their switching supplies need to be tested for compliance with the rules and
carry the proper labeling as required by Part 15," Gruber said. But, he
added, FCC's Part 15 limits are not a cure-all for interference--an
assertion borne out in other cases involving interference from unlicensed
devices such as broadband over power line (BPL) interference or common power
line noise.

"On the contrary, the limits are set high enough that interference--as was
seen in cases involving these products--is likely," he pointed out. "Part 15
requires that operators of unlicensed devices that cause harmful
interference must take whatever steps are necessary to correct the
interference or cease operation whenever interference occurs."

As part of the Consent Decree, PFI will put into place an FCC "Regulatory
Compliance Plan" with an eye toward ensuring future compliance. Among other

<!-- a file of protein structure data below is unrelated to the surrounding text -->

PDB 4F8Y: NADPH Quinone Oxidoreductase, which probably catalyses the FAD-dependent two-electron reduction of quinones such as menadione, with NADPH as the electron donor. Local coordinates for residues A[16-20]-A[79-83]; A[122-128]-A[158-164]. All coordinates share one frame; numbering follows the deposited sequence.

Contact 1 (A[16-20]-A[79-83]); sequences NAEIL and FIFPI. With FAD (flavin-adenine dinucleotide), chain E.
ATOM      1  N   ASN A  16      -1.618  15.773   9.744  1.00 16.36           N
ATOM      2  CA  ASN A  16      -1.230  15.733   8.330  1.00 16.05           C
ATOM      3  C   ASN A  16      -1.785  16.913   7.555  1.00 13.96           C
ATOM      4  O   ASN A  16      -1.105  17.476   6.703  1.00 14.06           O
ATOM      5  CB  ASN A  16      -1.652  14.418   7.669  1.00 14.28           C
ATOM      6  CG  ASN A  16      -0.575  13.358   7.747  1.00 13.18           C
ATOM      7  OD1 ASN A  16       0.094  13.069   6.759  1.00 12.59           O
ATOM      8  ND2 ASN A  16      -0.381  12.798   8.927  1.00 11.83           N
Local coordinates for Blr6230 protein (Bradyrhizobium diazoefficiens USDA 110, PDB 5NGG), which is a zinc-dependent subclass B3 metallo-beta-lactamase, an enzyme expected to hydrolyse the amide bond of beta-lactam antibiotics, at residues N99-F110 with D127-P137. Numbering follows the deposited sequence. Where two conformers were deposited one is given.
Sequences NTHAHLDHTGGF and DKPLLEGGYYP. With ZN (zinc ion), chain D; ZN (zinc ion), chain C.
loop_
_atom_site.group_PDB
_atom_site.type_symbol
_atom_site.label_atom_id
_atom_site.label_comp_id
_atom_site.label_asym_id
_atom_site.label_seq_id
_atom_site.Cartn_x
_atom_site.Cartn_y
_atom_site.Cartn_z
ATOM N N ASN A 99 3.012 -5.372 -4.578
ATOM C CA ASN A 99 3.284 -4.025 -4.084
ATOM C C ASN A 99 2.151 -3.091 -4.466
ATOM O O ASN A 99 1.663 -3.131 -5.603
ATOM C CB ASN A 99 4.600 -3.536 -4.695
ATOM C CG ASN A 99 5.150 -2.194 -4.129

things, the company will have to designate a compliance officer to
administer the plan. PFI further agreed to replace free of charge any
noncompliant mattress pad or heated blanket with a compliant product upon
receipt of an interference complaint.

In addition, PFI will agree that its electric mattress pads and blankets and
associated external switching power supplies will comply with FCC Part 2 and
Part 15 rules before they're imported and marketed. The Consent Decree is
good for three years.

Signing the Consent Decree for the FCC was Enforcement Bureau Chief David H.
Solomon. PFI President and CEO Louis R. Morris signed on the company's

Sound recordings of the electric blanket and mattress pad RFI are available
on the RF Noise Identification Web site
<> operated by VE3HLS.


"Good to be talking to you all. Welcome Rockland District High School in
Rockland, Maine, from the International Space Station!" With those words,
ISS Expedition 10 Commander Leroy Chiao, KE5BRW, kicked off an approximately